Table S5. Empirical analysis of TMB association or predictive value for immunotherapy response. These analyses were performed on panel-based TMB values, directly calculated by panel sequencing. The table reports measures of TMB association with immunotherapy response (odds ratios, hazard ratios and corresponding p-values), differences in TMB distribution between responders and non-responders (Mann-Whitney U, unpaired Student’s t and Fisher’s test p values) and measures of TMB predictive value (AUC, specificity, sensitivity). We also specify how patients were stratified (“Comparison”), the method used to determine TMB cutoff, the cohort considered for the analysis (if different cohorts were analyzed in the study), the type of immunotherapy, cancer type and number of patients. (XLSX 19 kb)

Additional file 6:

Table S6. Proposed recommendations for consistent TMB quantification and reporting. We report recommendations formulated by the TMB Harmonization Working Group ( as well as indications emerging from the studies reviewed in this work. (XLSX 24 kb)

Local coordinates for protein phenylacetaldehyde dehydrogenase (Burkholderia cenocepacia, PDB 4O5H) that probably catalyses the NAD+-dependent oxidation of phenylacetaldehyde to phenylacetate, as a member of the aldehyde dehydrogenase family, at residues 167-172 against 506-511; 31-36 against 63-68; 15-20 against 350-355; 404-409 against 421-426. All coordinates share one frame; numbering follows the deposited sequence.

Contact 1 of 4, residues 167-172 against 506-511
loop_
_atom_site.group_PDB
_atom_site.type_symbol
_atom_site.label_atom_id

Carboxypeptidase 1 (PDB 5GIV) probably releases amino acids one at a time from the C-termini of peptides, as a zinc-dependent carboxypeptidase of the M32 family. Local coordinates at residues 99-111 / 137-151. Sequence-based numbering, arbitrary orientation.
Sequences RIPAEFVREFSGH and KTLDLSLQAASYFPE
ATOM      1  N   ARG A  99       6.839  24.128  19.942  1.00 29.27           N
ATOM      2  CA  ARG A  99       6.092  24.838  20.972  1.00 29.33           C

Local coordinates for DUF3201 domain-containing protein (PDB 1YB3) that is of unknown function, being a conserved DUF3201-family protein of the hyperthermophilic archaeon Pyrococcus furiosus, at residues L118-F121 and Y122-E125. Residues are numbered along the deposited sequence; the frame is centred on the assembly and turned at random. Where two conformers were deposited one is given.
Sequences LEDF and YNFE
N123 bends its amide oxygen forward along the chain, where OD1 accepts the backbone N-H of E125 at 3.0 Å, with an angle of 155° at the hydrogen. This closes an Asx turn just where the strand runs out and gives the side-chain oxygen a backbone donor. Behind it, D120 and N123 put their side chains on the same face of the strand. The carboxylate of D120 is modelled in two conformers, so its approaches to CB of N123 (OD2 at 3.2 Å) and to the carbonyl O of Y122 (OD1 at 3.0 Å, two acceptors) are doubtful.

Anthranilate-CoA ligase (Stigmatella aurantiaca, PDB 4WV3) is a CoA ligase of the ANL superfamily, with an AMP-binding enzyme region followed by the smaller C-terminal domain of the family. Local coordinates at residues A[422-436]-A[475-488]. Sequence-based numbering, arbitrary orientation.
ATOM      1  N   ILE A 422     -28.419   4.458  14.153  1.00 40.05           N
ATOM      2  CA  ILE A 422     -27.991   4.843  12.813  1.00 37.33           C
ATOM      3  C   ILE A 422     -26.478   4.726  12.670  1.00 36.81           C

Additional file 7:

Figure S1. Visual representation of the method used for in silico analyses on TMB quantification accuracy and on association or predictive value for immunotherapy response. In silico analyses are based on simulations of panel performance, wherein TMB is calculated using a subset of WES which only contains genes targeted by the panel. Accuracy of TMB quantification from the simulated gene panel is evaluated by comparison with WES-based TMB, used as gold reference, with correlation analysis. The clinical predictive value of TMB estimated from the simulated panel is evaluated based on its association with clinical values measuring immunotherapy response. (PDF 55 kb)

Additional file 8: